By Lea Appulo, Wetlands International
Around 64% of wetlands have been lost since 1900 through drainage and conversion, and much of those that remain are under growing pressure from economic and infrastructure development. We need landscape scale and system approaches that take full account of wetland interactions and the full range of benefits these provide to society and nature.
Global policy frameworks acknowledge this and give countries the responsibility to mainstream the protection and restoration of wetlands or freshwater systems and their services as a vital strategy for a sustainable and secure world. The year 2015 was important due to the adoption of three major global policy agreements related to wetlands and climate change:
In order to reach the target of limiting the temperature increase to 1,5°C, it is of utmost importance to protect, restore and wisely manage wetland ecosystems. Wetlands are unique in their capability to store and capture large amounts of carbon. The conversion of natural wetland ecosystems leads to strong positive radiative forcing, thereby contributing to increases in the earth’s temperature¹. In particular GHG emissions from degraded peatlands represent circa 5% of the global total anthropogenic CO2 emissions². The EU is the second largest contributor of peatland emissions in the world, behind South-East Asia and ahead of the Russian Federation. These emissions can be effectively reduced by rewetting and restoring drained peatlands.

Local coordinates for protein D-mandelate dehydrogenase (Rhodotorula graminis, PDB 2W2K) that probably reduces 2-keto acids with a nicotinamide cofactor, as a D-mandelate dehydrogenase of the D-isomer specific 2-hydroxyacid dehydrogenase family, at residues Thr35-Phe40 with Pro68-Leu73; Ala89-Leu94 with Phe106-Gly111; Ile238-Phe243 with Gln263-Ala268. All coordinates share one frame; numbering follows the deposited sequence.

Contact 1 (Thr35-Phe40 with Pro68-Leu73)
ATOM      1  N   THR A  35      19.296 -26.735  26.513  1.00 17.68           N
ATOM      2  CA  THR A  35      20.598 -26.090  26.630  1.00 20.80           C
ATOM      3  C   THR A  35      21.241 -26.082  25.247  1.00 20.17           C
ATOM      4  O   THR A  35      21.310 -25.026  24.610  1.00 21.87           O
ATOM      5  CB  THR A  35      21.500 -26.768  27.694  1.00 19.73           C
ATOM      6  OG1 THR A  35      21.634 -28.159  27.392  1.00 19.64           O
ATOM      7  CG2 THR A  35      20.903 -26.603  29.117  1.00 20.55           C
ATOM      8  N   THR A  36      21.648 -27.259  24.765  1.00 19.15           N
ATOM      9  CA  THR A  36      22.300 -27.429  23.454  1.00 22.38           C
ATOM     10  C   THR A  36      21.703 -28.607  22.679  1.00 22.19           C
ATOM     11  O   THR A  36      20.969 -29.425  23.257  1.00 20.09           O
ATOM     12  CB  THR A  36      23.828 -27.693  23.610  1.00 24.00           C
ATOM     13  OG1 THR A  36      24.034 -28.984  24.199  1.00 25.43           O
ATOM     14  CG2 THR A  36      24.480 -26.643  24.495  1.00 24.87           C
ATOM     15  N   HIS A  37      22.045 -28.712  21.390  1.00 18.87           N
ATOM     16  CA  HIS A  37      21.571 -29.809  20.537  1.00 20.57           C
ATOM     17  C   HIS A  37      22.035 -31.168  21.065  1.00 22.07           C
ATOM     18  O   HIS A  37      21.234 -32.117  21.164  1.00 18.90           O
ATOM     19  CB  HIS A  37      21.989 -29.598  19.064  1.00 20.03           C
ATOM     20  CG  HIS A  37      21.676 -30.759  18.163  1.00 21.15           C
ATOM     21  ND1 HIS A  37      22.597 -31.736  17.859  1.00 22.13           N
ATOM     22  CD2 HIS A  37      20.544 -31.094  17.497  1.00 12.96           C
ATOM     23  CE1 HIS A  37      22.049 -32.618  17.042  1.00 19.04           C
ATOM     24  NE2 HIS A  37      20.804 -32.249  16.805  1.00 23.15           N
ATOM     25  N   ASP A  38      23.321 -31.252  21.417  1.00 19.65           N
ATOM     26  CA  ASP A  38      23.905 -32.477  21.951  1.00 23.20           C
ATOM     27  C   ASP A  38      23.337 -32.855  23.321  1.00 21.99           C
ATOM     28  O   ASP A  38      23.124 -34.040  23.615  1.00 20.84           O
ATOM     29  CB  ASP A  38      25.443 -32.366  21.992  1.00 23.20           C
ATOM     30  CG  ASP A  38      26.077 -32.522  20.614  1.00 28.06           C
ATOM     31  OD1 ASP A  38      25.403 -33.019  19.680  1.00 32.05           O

On 2 February 2017 the World Wetlands Day will focus on Wetlands for Disaster Risk Reduction to raise awareness and to highlight the vital roles of healthy wetlands in reducing the impacts of extreme events such as floods, droughts and cyclones on communities, and in helping to build resilience.
¹ Petrescu, A.M.R., et al (2015). The uncertain climate footprint of wetlands under human pressure.
² Joosten, H. (2009). The Global Peatland CO2 Picture. Peatland status and emissions in all countries of the world. Ede, Wetlands international.